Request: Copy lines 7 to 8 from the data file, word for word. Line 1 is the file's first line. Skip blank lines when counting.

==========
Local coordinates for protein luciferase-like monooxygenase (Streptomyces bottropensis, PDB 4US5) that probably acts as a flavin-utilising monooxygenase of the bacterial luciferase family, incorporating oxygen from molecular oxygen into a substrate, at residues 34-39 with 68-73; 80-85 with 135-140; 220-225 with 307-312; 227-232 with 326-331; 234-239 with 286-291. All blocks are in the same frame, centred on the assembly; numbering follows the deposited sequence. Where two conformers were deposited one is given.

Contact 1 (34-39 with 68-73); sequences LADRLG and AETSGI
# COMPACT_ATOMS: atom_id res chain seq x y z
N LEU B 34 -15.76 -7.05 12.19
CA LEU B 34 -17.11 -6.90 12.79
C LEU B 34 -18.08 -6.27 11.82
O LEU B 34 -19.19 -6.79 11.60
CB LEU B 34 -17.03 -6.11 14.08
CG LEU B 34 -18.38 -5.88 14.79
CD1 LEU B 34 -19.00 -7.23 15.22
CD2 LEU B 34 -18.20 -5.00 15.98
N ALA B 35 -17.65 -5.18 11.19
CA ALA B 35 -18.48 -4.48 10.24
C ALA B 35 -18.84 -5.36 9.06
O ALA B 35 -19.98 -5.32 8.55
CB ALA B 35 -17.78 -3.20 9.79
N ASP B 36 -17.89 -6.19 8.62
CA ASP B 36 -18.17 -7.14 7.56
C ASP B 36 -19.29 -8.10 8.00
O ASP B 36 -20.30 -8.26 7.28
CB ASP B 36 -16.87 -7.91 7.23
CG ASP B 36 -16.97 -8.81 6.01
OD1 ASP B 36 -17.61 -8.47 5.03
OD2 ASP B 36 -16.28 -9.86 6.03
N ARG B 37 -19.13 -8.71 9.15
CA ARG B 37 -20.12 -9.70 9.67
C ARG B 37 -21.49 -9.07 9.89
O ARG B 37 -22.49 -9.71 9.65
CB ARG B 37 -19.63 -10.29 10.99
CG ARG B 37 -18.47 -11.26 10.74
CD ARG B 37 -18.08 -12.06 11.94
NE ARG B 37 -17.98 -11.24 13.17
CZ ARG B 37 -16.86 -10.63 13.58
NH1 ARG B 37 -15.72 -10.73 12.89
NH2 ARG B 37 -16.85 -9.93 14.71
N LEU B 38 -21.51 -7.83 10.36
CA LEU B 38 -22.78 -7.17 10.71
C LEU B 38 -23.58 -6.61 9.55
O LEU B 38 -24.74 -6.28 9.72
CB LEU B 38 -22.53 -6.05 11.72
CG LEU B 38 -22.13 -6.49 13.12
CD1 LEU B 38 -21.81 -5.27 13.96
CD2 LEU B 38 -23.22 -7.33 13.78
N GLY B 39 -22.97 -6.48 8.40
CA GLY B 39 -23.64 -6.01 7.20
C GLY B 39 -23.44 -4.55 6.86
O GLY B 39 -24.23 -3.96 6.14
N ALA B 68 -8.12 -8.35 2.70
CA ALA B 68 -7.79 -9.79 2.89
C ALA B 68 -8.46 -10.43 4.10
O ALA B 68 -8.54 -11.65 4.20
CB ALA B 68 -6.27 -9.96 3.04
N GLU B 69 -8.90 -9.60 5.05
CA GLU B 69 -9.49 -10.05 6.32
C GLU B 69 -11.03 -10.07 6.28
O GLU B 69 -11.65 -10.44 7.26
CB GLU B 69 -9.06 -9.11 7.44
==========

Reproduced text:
O LEU B 34 -19.19 -6.79 11.60
CB LEU B 34 -17.03 -6.11 14.08